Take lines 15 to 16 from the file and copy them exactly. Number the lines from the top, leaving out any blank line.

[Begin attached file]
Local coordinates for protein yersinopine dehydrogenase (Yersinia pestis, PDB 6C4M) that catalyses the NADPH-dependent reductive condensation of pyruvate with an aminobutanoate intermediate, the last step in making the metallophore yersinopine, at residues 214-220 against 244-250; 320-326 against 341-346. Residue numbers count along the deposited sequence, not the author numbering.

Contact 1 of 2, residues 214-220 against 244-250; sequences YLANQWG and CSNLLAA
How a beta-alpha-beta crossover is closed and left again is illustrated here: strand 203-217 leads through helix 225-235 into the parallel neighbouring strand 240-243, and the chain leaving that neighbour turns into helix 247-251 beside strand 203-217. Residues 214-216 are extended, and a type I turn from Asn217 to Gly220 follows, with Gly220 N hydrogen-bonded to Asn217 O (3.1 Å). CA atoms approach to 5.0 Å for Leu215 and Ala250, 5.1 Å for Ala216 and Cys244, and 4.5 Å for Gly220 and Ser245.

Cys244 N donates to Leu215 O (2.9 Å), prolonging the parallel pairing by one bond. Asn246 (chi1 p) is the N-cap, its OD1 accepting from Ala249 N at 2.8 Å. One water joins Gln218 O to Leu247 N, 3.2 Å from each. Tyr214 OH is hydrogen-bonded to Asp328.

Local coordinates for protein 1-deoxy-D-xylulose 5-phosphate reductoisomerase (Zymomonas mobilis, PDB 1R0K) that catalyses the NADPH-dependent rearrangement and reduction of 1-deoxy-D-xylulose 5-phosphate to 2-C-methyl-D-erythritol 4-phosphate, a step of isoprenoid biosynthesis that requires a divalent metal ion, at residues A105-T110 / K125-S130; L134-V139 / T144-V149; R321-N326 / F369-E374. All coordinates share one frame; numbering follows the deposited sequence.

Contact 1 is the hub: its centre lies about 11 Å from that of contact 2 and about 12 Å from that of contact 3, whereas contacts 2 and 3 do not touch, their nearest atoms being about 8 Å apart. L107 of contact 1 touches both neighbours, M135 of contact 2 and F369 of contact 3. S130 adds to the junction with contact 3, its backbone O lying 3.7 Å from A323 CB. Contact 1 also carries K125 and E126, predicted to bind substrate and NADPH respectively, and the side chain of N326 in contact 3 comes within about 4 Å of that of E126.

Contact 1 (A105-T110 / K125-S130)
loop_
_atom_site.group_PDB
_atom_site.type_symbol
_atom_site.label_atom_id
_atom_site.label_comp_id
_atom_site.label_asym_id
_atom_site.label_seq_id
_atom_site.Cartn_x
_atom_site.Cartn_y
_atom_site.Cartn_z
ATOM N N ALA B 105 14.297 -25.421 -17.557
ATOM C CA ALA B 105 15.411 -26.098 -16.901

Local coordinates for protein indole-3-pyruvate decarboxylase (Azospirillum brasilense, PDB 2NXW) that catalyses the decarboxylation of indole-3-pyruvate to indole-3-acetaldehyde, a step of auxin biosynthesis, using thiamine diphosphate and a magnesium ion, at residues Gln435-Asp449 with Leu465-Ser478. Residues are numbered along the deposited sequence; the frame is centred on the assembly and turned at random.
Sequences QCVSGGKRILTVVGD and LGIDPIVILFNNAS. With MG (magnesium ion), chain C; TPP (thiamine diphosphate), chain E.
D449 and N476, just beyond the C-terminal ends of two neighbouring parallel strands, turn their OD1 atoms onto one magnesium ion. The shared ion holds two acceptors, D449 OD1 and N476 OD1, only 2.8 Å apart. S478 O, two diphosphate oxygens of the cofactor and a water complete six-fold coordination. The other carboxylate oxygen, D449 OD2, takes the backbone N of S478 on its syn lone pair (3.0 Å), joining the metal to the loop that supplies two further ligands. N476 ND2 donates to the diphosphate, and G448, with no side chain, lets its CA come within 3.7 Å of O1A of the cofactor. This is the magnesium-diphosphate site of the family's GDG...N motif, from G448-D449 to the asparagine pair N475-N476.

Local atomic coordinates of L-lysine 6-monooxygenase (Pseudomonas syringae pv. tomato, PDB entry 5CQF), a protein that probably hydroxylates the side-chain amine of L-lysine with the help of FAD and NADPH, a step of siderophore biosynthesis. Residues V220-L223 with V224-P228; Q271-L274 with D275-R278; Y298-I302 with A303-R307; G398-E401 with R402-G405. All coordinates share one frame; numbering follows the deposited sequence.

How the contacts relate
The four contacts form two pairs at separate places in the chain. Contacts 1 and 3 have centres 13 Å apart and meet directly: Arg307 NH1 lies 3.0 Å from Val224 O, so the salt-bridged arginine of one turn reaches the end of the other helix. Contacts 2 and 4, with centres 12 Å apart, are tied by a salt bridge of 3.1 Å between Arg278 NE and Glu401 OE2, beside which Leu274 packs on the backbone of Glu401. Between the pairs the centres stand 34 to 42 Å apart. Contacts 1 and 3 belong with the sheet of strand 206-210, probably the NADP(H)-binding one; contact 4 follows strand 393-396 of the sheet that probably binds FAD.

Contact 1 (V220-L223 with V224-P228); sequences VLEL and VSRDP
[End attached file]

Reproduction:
_atom_site.Cartn_x
_atom_site.Cartn_y